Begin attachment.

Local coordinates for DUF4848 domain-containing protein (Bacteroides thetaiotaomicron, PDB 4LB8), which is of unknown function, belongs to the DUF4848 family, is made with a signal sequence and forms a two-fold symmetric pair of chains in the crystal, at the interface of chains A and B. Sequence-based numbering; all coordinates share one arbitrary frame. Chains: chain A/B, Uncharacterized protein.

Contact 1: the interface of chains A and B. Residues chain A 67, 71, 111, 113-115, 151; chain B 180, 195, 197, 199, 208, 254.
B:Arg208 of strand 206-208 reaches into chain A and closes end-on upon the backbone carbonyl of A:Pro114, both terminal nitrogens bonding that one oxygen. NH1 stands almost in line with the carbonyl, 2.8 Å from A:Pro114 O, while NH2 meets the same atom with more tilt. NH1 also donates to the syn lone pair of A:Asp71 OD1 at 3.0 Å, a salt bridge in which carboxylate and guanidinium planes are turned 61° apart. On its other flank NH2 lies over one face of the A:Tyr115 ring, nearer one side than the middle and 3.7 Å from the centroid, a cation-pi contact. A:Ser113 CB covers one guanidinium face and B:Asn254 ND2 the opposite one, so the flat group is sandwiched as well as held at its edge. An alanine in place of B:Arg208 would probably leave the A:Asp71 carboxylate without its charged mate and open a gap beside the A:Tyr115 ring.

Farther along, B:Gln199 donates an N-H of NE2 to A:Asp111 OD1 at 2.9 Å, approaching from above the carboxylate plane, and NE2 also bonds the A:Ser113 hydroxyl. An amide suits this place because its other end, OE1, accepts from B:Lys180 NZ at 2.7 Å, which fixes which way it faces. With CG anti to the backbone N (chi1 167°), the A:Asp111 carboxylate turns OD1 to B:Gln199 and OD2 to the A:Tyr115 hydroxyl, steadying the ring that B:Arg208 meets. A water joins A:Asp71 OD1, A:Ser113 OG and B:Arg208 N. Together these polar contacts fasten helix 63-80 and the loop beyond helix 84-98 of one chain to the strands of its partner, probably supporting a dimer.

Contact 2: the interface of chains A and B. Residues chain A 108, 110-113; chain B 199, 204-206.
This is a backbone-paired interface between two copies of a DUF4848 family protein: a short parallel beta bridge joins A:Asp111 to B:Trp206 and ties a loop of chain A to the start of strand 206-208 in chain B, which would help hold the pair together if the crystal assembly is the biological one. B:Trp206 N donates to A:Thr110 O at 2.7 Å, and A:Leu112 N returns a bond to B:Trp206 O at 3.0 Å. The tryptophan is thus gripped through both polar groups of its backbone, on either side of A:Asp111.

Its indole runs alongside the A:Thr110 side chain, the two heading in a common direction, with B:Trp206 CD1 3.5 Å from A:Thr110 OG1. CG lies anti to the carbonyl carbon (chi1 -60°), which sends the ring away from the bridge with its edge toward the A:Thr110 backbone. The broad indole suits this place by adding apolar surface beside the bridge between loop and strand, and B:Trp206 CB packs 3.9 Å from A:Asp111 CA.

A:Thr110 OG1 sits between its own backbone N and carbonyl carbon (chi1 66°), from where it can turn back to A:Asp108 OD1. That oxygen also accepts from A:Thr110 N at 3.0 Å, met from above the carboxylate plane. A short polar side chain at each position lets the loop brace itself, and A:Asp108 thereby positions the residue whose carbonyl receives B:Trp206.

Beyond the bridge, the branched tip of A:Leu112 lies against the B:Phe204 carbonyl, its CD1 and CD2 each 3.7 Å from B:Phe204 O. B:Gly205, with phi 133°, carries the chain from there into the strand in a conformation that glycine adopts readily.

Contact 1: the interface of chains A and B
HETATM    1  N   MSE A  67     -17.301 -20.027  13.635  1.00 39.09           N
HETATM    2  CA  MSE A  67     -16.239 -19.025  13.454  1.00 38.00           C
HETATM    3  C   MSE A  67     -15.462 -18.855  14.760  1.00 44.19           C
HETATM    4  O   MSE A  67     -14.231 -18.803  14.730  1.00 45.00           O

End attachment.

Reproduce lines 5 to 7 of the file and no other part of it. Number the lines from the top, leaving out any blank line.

Contact 2: the interface of chains A and B. Residues chain A 108, 110-113; chain B 199, 204-206.
This is a backbone-paired interface between two copies of a DUF4848 family protein: a short parallel beta bridge joins A:Asp111 to B:Trp206 and ties a loop of chain A to the start of strand 206-208 in chain B, which would help hold the pair together if the crystal assembly is the biological one. B:Trp206 N donates to A:Thr110 O at 2.7 Å, and A:Leu112 N returns a bond to B:Trp206 O at 3.0 Å. The tryptophan is thus gripped through both polar groups of its backbone, on either side of A:Asp111.

Its indole runs alongside the A:Thr110 side chain, the two heading in a common direction, with B:Trp206 CD1 3.5 Å from A:Thr110 OG1. CG lies anti to the carbonyl carbon (chi1 -60°), which sends the ring away from the bridge with its edge toward the A:Thr110 backbone. The broad indole suits this place by adding apolar surface beside the bridge between loop and strand, and B:Trp206 CB packs 3.9 Å from A:Asp111 CA.